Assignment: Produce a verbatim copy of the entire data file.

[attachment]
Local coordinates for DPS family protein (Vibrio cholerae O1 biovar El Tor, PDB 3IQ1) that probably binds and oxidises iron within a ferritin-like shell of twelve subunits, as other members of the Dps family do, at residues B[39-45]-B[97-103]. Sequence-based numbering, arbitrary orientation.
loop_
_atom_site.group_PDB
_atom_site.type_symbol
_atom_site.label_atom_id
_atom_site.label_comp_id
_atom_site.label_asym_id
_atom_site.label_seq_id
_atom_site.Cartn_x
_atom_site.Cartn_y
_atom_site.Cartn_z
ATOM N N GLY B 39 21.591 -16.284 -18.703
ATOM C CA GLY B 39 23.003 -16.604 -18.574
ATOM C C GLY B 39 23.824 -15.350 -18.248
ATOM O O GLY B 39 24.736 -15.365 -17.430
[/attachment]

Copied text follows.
Local coordinates for DPS family protein (Vibrio cholerae O1 biovar El Tor, PDB 3IQ1) that probably binds and oxidises iron within a ferritin-like shell of twelve subunits, as other members of the Dps family do, at residues B[39-45]-B[97-103]. Sequence-based numbering, arbitrary orientation.
loop_
_atom_site.group_PDB
_atom_site.type_symbol
_atom_site.label_atom_id
_atom_site.label_comp_id
_atom_site.label_asym_id
_atom_site.label_seq_id
_atom_site.Cartn_x
_atom_site.Cartn_y
_atom_site.Cartn_z
ATOM N N GLY B 39 21.591 -16.284 -18.703
ATOM C CA GLY B 39 23.003 -16.604 -18.574
ATOM C C GLY B 39 23.824 -15.350 -18.248
ATOM O O GLY B 39 24.736 -15.365 -17.430